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Data Domain doubles up on top dedupe

Meet the twins

cloud

Data Domain has doubled the capacity of its top dedupe box and clustered two of them together with a global deduplication ability, offering up to 14.2PB of logical backup capacity.

It's not global deduplication as competitors like Sepaton with its multi-node global deduplication would have it, but it's a step towards it, and Data Domain (DD) hasn't had to compromise its inline architecture to do it.

The DD880, Data Domain's high-end product, has had its logical backup capacity doubled to 7.1PB, but EMC doesn't say how this has been achieved. This may be simply a jump from 1TB SATA drives to 2TB ones.

Data Domain has also introduced new replication capabilities, with a one-to-many feature enabling the products to replicate deduplicated data to more than one target, supporting two or more DR sites plus copies for use in test or other scenarios.

EMC says that the DD880 has an up to 54TB/hour throughput for offsite protection and consolidation of tape-out operations. DD Replicator also has a new low bandwidth feature in which source DD sites use delta compression to send their deduplicated data to a central hub.

This will suit remote and branch offices as their bandwidth needs can be reduced by up to a claimed 100 per cent. It makes one wonder why the received data can't be stored in deduplicated and delta compressed mode, thus increasing the effective data reduction ratio by more than just deduplication on its own.

There is also DD Encryption software which can encrypt deduplicated data using 128-bit or 256-bit AES encryption to render the stored data more secure.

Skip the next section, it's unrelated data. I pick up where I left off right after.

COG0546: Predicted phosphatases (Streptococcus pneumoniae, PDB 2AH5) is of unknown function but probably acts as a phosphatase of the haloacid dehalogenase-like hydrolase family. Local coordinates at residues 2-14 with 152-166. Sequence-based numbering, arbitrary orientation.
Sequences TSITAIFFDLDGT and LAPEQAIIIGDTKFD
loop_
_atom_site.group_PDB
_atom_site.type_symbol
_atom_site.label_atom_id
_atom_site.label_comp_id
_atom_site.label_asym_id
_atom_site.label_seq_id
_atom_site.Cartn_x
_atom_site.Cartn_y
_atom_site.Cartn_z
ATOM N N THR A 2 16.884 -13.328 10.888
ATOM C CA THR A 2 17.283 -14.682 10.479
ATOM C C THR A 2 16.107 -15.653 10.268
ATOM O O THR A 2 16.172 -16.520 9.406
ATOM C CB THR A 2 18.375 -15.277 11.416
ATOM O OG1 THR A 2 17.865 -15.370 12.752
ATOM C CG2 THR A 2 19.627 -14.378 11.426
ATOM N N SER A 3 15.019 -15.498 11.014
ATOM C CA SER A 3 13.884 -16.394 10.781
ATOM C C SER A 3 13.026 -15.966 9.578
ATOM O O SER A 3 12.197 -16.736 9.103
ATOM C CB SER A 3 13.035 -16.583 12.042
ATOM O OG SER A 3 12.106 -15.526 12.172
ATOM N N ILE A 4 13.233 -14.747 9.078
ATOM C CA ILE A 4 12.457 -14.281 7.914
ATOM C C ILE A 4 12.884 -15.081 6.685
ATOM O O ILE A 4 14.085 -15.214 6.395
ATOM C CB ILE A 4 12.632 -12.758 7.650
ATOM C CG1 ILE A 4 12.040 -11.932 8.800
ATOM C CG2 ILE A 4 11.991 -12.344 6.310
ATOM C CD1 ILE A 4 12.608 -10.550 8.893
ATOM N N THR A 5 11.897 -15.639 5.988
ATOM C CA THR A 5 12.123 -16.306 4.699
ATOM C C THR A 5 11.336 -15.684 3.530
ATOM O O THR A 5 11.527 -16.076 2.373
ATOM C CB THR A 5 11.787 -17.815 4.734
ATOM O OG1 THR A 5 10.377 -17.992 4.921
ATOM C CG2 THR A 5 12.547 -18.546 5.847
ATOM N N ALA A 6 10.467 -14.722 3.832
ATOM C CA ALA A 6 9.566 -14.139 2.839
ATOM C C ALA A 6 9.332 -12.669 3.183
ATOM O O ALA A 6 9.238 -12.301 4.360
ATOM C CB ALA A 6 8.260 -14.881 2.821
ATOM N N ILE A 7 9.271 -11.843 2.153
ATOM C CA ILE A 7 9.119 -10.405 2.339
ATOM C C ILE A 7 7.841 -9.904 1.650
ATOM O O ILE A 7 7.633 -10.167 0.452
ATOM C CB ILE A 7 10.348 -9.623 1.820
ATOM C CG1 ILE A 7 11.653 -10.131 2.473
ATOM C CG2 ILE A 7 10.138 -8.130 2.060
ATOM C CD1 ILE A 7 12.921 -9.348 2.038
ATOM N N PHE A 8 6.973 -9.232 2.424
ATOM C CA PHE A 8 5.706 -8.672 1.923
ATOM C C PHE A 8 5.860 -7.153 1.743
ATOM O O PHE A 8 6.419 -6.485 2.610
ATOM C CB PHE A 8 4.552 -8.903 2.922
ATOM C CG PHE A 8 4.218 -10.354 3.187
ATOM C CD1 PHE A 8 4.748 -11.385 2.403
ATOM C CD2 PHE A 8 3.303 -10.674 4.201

Now to the glamour part of the announcement - the Global Deduplication Array (GDA); a pair of DD880s in a cluster with a single namespace. The cluster interconnect is two dual-port 10 GbE cards, one per controller.

This two-controller system can ingest data at up to 12.8TB/hour and support up to 270 concurrent backup jobs. The GDA looks like a single deduplication storage pool to backup servers and jobs are load-balanced across the two controllers. As well as supporting up to 270 simultaneous backup jobs it supports a fan-in of up to 270 remote offices.

The software makes use of Symantec's OpenStorage plug-in software to tightly couple the GDA with NetBackup and Backup Exec media servers. The combination means that, EMC says; "The [GDA] distributes parts of the deduplication process to the backup servers to reduce network load and increase the throughput performance."

It claims the GDA offers more than three times more throughput per controller than other deduplication products. Brian Biles, an EMC product management VP in its Backup Recovery Systems Division, said: "It's blistering fast and it's big enough for significant data centre backup consolidation." EMC will also have the GDA support similar integration with its own NetWorker backup product later this year.

No prices were revealed, but we do know that the GDA will be generally available before July. ®

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